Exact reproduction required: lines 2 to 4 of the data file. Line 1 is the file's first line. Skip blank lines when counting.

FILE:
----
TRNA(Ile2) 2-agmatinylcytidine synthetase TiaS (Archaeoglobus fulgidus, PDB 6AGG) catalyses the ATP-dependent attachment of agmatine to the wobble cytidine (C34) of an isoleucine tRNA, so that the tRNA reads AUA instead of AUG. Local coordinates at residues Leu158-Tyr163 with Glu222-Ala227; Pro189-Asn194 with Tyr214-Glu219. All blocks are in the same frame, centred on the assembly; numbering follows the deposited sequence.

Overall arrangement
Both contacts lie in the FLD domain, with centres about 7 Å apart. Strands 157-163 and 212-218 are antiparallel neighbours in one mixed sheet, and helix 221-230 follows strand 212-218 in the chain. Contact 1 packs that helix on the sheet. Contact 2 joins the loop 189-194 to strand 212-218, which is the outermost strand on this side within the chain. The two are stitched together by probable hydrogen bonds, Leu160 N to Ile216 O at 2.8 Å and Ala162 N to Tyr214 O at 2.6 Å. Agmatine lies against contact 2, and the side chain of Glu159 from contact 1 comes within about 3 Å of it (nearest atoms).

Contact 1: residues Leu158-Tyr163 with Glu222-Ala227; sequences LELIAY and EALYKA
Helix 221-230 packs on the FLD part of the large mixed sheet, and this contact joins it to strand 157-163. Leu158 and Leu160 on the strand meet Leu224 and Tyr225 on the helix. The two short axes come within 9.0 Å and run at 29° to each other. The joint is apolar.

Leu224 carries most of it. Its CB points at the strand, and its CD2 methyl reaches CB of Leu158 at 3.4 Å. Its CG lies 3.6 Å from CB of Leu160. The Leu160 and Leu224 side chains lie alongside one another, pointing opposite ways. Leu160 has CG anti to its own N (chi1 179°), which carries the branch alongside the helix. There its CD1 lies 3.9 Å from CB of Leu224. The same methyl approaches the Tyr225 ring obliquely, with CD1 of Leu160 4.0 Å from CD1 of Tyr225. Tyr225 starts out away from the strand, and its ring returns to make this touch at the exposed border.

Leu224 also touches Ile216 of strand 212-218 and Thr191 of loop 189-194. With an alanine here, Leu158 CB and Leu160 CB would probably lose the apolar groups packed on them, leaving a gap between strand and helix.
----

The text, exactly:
Overall arrangement
Both contacts lie in the FLD domain, with centres about 7 Å apart. Strands 157-163 and 212-218 are antiparallel neighbours in one mixed sheet, and helix 221-230 follows strand 212-218 in the chain. Contact 1 packs that helix on the sheet. Contact 2 joins the loop 189-194 to strand 212-218, which is the outermost strand on this side within the chain. The two are stitched together by probable hydrogen bonds, Leu160 N to Ile216 O at 2.8 Å and Ala162 N to Tyr214 O at 2.6 Å. Agmatine lies against contact 2, and the side chain of Glu159 from contact 1 comes within about 3 Å of it (nearest atoms).

Contact 1: residues Leu158-Tyr163 with Glu222-Ala227; sequences LELIAY and EALYKA